1) The Virginia Museum of Fine Arts has three categories for its annual grant, Undergraduate, Graduate, and Professional. When two-thirds of its grant money is already allotted to students, why should it dilute the professional category with more student awards, especially in this year’s case where nearly half of the professional awards went to students?
2) Most of these students winning professional awards did their work under the supervision of another, and more deserving, professional artist. Their work isn’t truly their own. This is particularly the case when undergraduate students have won the professional award in the past.
3) Students are by nature extremely transient state residents. They often come to Virginia as students and leave shortly after winning their degree and grant money. This I know to be the case of two many students who have won the VMFA professional fellowship in the past. I know of students who have left Virginia within months of receiving their degree and grant money and have not returned since. I really feel the grant money should stay within the Commonwealth and serve those artists who have committed a large portion of their lives and taxes to Virginia. When Virginia ranks so low nationwide in its support for the arts, its that much more important that what little money we have supports the cultural assets of the Commonwealth. There is no reason for Virginian arts money to support other state’s artists via the gift of students who immediately move to New York, Los Angeles, etc.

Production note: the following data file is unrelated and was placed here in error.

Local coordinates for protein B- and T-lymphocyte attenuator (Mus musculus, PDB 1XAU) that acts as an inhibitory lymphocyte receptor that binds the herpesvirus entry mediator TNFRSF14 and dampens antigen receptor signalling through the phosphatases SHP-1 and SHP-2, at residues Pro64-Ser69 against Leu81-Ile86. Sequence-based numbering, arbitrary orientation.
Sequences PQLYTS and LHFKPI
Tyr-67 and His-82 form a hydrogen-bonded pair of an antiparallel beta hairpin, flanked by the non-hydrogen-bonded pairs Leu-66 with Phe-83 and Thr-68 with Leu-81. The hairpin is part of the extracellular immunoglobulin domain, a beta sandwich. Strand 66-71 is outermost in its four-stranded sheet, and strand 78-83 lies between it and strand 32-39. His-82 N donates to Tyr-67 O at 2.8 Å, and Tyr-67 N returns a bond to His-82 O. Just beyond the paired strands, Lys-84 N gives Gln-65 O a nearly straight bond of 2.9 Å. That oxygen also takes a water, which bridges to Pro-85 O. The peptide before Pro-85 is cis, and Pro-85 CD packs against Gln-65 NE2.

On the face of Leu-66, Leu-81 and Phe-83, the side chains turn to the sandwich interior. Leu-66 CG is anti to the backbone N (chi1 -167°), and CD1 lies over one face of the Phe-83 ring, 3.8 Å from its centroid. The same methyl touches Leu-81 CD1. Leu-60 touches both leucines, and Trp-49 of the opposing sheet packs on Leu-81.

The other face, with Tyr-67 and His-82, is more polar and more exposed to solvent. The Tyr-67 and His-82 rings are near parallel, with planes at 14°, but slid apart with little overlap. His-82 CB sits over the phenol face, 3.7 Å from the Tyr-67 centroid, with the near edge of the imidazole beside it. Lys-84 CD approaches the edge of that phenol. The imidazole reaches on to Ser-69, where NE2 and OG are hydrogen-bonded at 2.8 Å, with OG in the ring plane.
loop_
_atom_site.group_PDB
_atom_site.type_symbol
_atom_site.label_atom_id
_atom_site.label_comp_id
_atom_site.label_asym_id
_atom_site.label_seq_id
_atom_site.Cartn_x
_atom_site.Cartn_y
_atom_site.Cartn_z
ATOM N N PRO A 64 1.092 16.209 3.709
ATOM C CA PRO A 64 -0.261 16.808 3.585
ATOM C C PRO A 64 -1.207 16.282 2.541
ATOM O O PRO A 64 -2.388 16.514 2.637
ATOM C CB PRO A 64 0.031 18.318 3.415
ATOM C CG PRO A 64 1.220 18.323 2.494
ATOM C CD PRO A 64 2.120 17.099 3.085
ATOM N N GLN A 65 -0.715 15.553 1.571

4) There is a dangerous conflict of interest involved when students win important grant money like this. The juror of this year’s professional fellowship was Ingrid Schaffner. She was also a visiting artist at VCU in October, 2004. Was she asked to be a visiting artist after it was understood she would be the judge or asked to be judge after she was a visiting artists? Perhaps it is just a coincidence, but the fact that ten of the twelve recipients of this year’s award are affiliated with VCU and she was a visiting lecturer in their art department 5 months beforehand makes the Museum vulnerable to unwanted criticism of their ethics and selection process.
I urge the Museum to adopt a policy of barring currently enrolled students of any kind from its professional grant application. Thank you for considering my concerns.


Anonymous Artist

Dr. Michael Brand, Director
Ms. Sandra Rusak, Assoc. Director Education & Outreach